Question 19

Describe factors that prolong the action of neuromuscular blocking agents (60% of Marks) Outline the pharmacokinetics and pharmacodynamics of vecuronium (40% of Marks)

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College Answer

The first part of the question required a description of the factors prolonging neuromuscular blockade which would include a description of the reasoning behind the prolongation. Many candidates missed the important factors and most did not include any explanation. Some candidates confused the causes of "delayed onset" and "prolonged action". For vecuronium mechanism of action all the details were expected, superficial explanations did not score well. The following key words were expected to be included in the mechanism description; competitive binding/ Nicotinic ACH (N2)/alpha subunit/post synaptic. In pharmacokinetics, details on hepatic metabolism to active metabolites, renal and biliary excretion along with accurate values of the volume of distribution, protein binding and half-life were expected to score full marks. These facts were frequently lacking in candidate answers.

Discussion

This question is very similar to Question 6 from the first paper of 2021, which asked the exact same things, but in a different order. The pass rate has improved from 13% to 20%, suggesting that people are still not using any vecuronium in their practice, or that, upon reading the past papers, the idea that vecuronium might come up again seemed implausible.

Factors prolonging neuromuscular blockade:

  • Impaired clearance (renal or hepatic dysfunction, hypothermia)
  • Factors which increase the potency of vecuronium:
    • Factors that reduce the synthesis or storage of acetylcholine
      • Hemicholinium
      • Vesamicol
    • Factors that decrease acetylcholine release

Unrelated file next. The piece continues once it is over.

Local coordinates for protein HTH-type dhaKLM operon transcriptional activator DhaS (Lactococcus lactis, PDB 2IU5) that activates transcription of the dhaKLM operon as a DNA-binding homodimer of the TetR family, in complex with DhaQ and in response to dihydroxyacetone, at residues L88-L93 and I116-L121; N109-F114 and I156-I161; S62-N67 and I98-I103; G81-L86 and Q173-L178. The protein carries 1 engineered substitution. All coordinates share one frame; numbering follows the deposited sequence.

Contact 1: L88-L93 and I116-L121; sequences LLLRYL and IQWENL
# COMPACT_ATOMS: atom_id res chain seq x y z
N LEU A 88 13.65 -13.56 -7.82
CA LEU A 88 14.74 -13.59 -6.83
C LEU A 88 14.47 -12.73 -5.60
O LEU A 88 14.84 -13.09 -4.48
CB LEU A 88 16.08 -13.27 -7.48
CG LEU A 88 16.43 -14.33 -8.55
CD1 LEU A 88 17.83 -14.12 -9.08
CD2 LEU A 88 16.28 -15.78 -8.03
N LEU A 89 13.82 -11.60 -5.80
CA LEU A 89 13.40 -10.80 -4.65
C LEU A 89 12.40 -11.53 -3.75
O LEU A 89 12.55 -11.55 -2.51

• Foetal/neonatal motor endplates
      • General anaesthetic agents (volatiles)
      • Regional local anaesthesia
      • Frusemide
      • Calcium channel blockers
      • Aminoglycosides
    • Factors that partially depolarise the motor endplate
      • Hypermagnesemia
      • Hypocalcemia
      • Hypokalemia
    • Factors that reduce the number of acetylcholine receptors, such as myasthenia gravis (for depolarising agents, this slows the onset)

Now, as for vecuronium:

Class Non-depolarising NMJ blocker
Chemistry Aminosteroid
Routes of administration IV or IM only
Absorption Poor absorption; minimal oral bioavailability
Solubility pKa=8.97; good water solubility
Distribution VOD= 0.2L/kg, 77% protein-bound
Target receptor Nicotinic acetylcholine receptors at the neuromuscular junction
Metabolism Perhaps 5% is metabolised; one of the metabolites has about 80% of the potency of the parent drug (3-desacetylvecuronium)
Elimination 30-40% is cleared by the liver and into the bile (good lipid solubility); another 30% is renally eliminated as unchanged drug
Time course of action Half-life 110 minutes
Mechanism of action Nondepolarising neuromuscular junction blocker (competitive antagonist of acetylcholine); by binding to the nicotinic acetylcholine receptor, this agent blocks the binding of acetylcholine, and prevents the cation channel from opening, thus preventing the depolarisation of the motor endplate.
Clinical effects Nondepolarising neuromuscular junction blockade; also:
- Minimal ganglionic effects
- Minimal vagolytic effect (slight increase in HR)
- Minimal sympathomimetic effect (slight increase in HR)
- Minimal histamine release (only slightly more than pancuronium)
Single best reference for further information Miller et al (1984)